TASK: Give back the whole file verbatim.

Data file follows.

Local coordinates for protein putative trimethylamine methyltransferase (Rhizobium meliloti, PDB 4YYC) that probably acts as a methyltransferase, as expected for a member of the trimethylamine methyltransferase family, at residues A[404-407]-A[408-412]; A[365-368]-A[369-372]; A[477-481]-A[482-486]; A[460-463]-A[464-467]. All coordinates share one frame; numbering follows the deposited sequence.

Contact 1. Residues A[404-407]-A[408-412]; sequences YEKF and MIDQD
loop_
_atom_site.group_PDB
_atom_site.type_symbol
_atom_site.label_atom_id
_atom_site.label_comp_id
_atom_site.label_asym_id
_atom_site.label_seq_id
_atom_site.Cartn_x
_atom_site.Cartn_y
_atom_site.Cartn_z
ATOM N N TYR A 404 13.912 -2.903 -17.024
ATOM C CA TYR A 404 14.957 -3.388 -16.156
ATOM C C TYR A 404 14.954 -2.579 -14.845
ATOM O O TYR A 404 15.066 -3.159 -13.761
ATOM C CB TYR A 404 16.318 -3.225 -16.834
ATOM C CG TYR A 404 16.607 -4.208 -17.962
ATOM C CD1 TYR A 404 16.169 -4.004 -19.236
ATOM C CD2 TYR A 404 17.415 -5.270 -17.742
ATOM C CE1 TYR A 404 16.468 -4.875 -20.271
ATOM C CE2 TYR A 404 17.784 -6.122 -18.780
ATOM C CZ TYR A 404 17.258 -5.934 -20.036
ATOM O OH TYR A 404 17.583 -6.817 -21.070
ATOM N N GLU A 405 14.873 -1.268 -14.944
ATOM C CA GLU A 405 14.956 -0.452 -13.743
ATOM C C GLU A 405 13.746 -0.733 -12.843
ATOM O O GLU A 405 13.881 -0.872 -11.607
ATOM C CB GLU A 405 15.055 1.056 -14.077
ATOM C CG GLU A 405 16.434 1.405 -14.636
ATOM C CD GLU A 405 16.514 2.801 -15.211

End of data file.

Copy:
Local coordinates for protein putative trimethylamine methyltransferase (Rhizobium meliloti, PDB 4YYC) that probably acts as a methyltransferase, as expected for a member of the trimethylamine methyltransferase family, at residues A[404-407]-A[408-412]; A[365-368]-A[369-372]; A[477-481]-A[482-486]; A[460-463]-A[464-467]. All coordinates share one frame; numbering follows the deposited sequence.

Contact 1. Residues A[404-407]-A[408-412]; sequences YEKF and MIDQD
loop_
_atom_site.group_PDB
_atom_site.type_symbol
_atom_site.label_atom_id
_atom_site.label_comp_id
_atom_site.label_asym_id
_atom_site.label_seq_id
_atom_site.Cartn_x
_atom_site.Cartn_y
_atom_site.Cartn_z
ATOM N N TYR A 404 13.912 -2.903 -17.024
ATOM C CA TYR A 404 14.957 -3.388 -16.156
ATOM C C TYR A 404 14.954 -2.579 -14.845
ATOM O O TYR A 404 15.066 -3.159 -13.761
ATOM C CB TYR A 404 16.318 -3.225 -16.834
ATOM C CG TYR A 404 16.607 -4.208 -17.962
ATOM C CD1 TYR A 404 16.169 -4.004 -19.236
ATOM C CD2 TYR A 404 17.415 -5.270 -17.742
ATOM C CE1 TYR A 404 16.468 -4.875 -20.271
ATOM C CE2 TYR A 404 17.784 -6.122 -18.780
ATOM C CZ TYR A 404 17.258 -5.934 -20.036
ATOM O OH TYR A 404 17.583 -6.817 -21.070
ATOM N N GLU A 405 14.873 -1.268 -14.944
ATOM C CA GLU A 405 14.956 -0.452 -13.743
ATOM C C GLU A 405 13.746 -0.733 -12.843
ATOM O O GLU A 405 13.881 -0.872 -11.607
ATOM C CB GLU A 405 15.055 1.056 -14.077
ATOM C CG GLU A 405 16.434 1.405 -14.636
ATOM C CD GLU A 405 16.514 2.801 -15.211